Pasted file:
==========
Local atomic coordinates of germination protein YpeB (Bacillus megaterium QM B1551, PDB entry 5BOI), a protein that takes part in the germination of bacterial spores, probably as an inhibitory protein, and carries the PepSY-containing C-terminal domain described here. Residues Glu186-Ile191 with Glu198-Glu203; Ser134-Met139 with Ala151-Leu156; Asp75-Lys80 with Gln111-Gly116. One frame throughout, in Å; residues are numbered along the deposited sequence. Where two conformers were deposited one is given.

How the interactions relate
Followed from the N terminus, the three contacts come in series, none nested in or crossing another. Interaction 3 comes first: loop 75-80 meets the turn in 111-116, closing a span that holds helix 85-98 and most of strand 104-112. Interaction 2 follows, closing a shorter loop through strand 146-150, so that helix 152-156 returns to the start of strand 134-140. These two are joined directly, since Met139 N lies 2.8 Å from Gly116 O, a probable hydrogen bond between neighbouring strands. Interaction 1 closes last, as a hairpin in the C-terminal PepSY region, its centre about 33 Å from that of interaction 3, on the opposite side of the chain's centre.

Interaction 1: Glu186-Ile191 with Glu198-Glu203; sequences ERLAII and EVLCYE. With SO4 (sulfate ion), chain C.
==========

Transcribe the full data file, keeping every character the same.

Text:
Local atomic coordinates of germination protein YpeB (Bacillus megaterium QM B1551, PDB entry 5BOI), a protein that takes part in the germination of bacterial spores, probably as an inhibitory protein, and carries the PepSY-containing C-terminal domain described here. Residues Glu186-Ile191 with Glu198-Glu203; Ser134-Met139 with Ala151-Leu156; Asp75-Lys80 with Gln111-Gly116. One frame throughout, in Å; residues are numbered along the deposited sequence. Where two conformers were deposited one is given.

How the interactions relate
Followed from the N terminus, the three contacts come in series, none nested in or crossing another. Interaction 3 comes first: loop 75-80 meets the turn in 111-116, closing a span that holds helix 85-98 and most of strand 104-112. Interaction 2 follows, closing a shorter loop through strand 146-150, so that helix 152-156 returns to the start of strand 134-140. These two are joined directly, since Met139 N lies 2.8 Å from Gly116 O, a probable hydrogen bond between neighbouring strands. Interaction 1 closes last, as a hairpin in the C-terminal PepSY region, its centre about 33 Å from that of interaction 3, on the opposite side of the chain's centre.

Interaction 1: Glu186-Ile191 with Glu198-Glu203; sequences ERLAII and EVLCYE. With SO4 (sulfate ion), chain C.